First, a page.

Gesell has experience working with civil asset forfeiture in areas where it is more commonly practiced, such as Scottsdale, working with county state and federal systems. He has worked as a detective and lieutenant with the Drug Enforcement Agency. 

“Asset forfeiture is a very valuable tool,” he said. 

He said it would be a wait-and-see situation in the new raised standard. While money tucked into a secret compartment in a wheel well could likely pass the new bar, money in a suitcase may be more difficult to link. 

“That’s [seizing money] is where you really hurt these cartels,” Gesell said. The arrest of a mule “does nothing to disrupt them and their ability to continue to commit crimes. What hurts them is taking the proceeds and/or product.” 

Allen disagreed that the property was the main issue at hand. 

“It’s not the property committing this crime,” she said. 

She did agree that cartels and organized crime should still be fought with the law but praised the new law for its increased transparency.

Getting Property Back

An issue critics have of current standards is that no conviction or charge must be made in criminal courts before asset forfeiture can take effect. Once property is seized, it can be difficult to get back. Further, in order to recoup legal fees from the state, defendants must show that the property in question should have never been seized under standards at the time of the seizure. 

Allen said that this bill addresses those issues by allowing reasonable attorney fees to be compensated by the court upon recovery. 

“It shouldn’t be a huge, complicated process to get your property back,” Allen said. “It’s a nightmare to lose you car. Now you can’t get to work.”

Polk said Yavapai County is aware of situations that may occur in which property may be questionable whether it passes standards for asset forfeiture. She said that due process was still in place for those involved. 

“Early on, if you have an innocent owner of property — so for example, if your son took your car and is using your car to transport methamphetamine across the county and got stopped, we would look at forfeiting that vehicle but when you produce proof that the vehicle is yours and you weren’t involved in a conspiracy to transport meth, then early in the system your property gets back to you,” Polk said. 

Property owners can contact the county attorney’s office to notify it of such a third-party ownership to get property back, Polk said. She said her office works quickly to clear up these situations, as there may be timely legitimate business being held up as well.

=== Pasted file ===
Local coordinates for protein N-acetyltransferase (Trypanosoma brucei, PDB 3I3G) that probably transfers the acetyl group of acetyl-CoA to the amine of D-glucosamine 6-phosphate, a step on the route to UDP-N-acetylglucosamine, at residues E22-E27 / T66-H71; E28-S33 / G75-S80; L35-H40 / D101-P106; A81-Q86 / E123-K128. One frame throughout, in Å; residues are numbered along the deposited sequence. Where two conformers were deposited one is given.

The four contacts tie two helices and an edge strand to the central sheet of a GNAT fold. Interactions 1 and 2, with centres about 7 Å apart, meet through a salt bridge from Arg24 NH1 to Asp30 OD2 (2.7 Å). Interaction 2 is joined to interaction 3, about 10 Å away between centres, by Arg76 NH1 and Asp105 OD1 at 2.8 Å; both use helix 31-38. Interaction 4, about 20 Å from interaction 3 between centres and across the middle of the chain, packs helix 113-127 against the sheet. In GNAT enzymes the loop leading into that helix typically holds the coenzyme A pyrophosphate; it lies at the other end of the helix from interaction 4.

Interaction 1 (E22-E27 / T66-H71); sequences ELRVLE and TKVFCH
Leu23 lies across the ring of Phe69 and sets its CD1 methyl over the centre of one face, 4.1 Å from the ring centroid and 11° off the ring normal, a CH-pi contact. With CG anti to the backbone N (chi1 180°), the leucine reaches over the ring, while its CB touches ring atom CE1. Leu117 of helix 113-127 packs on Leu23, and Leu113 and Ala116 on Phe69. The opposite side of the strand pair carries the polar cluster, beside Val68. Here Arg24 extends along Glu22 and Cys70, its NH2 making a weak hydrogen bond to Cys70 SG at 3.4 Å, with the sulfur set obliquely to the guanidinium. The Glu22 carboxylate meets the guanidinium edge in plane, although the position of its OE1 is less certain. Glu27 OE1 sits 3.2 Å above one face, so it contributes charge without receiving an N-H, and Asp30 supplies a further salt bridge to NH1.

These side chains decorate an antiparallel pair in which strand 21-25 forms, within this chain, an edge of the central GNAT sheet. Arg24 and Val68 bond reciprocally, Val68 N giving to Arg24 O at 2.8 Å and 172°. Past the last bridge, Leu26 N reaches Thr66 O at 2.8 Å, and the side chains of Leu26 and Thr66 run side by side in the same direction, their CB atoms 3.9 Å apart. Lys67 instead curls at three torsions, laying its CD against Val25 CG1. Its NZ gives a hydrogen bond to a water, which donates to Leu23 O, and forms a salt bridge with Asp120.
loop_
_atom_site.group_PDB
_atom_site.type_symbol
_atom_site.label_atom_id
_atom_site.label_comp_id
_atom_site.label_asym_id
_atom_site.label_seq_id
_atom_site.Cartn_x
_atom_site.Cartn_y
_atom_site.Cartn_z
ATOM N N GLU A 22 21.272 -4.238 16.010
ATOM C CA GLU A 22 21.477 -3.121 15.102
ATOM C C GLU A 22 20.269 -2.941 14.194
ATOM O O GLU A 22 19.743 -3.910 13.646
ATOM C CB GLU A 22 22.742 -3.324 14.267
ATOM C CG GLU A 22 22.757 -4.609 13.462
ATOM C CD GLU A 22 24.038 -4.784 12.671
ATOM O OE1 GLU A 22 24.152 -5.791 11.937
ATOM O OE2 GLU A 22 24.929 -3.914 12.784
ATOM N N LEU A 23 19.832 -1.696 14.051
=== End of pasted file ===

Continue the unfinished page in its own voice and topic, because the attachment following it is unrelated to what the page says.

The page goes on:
She gave the example of a cantaloupe company recovering its produce before it spoils from a stop wherein the driver — unbeknownst to the company — was also transporting drugs. 

“We don’t want to disrupt legitimate business,” shes said. 

Allen lives in Snowflake in Navajo County, which she also represents. She said that though the Verde Valley hasn’t called her with any complaints, there have been issues along Interstate 40. 

“The feedback I got from everybody was that this new law was great,” she said. “I don’t think that it will actually stop law enforcement from taking those dollars in large drug busts connected to cartels and then be able to use that for law enforcement.”

Gesell said that in his experience, most people do not seem concerned with how the law works. 

“I think it pretty much goes under the radar,” he said, though certain groups help drive the politics of the situation. 

“There’s always concern over the validity of the process,” he said, though he said he never has had a concerned resident bring it up to him throughout his career. Still, he was appreciative of the public calls for reform in media. 

“Some of the concern is healthy,” he said. “Even though there’s an adjudication process … there’s still that recognition that everything we do is public record and we need to follow the law.

Gesell said without these conversations, abuse in any area would occur with more frequency. Polk said Yavapai County has never received a complaint over asset forfeiture.


HB 2477 changes the way the county will report its seizures to the Arizona Criminal Justice Commission, which compiles statewide reports. 

“HB 2477 does change how reports are received as well as the types of information required of each report,” said Jaime Watson, public information officer and legislative liaison for the ACJC.